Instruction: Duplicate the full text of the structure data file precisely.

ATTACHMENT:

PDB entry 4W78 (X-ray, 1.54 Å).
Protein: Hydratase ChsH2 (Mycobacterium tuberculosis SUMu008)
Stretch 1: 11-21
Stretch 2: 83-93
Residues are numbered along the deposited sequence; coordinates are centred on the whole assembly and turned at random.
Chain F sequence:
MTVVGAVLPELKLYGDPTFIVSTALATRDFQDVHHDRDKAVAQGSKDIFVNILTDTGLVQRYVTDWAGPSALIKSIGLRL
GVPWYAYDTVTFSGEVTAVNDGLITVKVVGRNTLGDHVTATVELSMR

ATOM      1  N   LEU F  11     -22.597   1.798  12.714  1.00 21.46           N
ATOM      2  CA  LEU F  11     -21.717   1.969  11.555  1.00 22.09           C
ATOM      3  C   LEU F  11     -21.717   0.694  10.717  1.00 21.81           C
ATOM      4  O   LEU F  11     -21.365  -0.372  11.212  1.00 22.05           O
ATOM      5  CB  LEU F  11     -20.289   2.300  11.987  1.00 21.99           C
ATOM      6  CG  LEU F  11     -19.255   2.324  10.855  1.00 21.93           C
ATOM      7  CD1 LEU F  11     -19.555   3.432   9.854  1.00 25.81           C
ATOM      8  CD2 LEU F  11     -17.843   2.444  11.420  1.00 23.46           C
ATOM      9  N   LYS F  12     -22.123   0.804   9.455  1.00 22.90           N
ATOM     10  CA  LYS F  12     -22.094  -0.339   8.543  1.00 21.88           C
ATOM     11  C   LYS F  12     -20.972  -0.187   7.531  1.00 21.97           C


PDB entry 4W78 (X-ray, 1.54 Å).
Protein: Hydratase ChsH2 (Mycobacterium tuberculosis SUMu008)
Stretch 1: 11-21
Stretch 2: 83-93
Residues are numbered along the deposited sequence; coordinates are centred on the whole assembly and turned at random.
Chain F sequence:
MTVVGAVLPELKLYGDPTFIVSTALATRDFQDVHHDRDKAVAQGSKDIFVNILTDTGLVQRYVTDWAGPSALIKSIGLRL
GVPWYAYDTVTFSGEVTAVNDGLITVKVVGRNTLGDHVTATVELSMR

ATOM      1  N   LEU F  11     -22.597   1.798  12.714  1.00 21.46           N
ATOM      2  CA  LEU F  11     -21.717   1.969  11.555  1.00 22.09           C
ATOM      3  C   LEU F  11     -21.717   0.694  10.717  1.00 21.81           C
ATOM      4  O   LEU F  11     -21.365  -0.372  11.212  1.00 22.05           O
ATOM      5  CB  LEU F  11     -20.289   2.300  11.987  1.00 21.99           C
ATOM      6  CG  LEU F  11     -19.255   2.324  10.855  1.00 21.93           C
ATOM      7  CD1 LEU F  11     -19.555   3.432   9.854  1.00 25.81           C
ATOM      8  CD2 LEU F  11     -17.843   2.444  11.420  1.00 23.46           C
ATOM      9  N   LYS F  12     -22.123   0.804   9.455  1.00 22.90           N
ATOM     10  CA  LYS F  12     -22.094  -0.339   8.543  1.00 21.88           C
ATOM     11  C   LYS F  12     -20.972  -0.187   7.531  1.00 21.97           C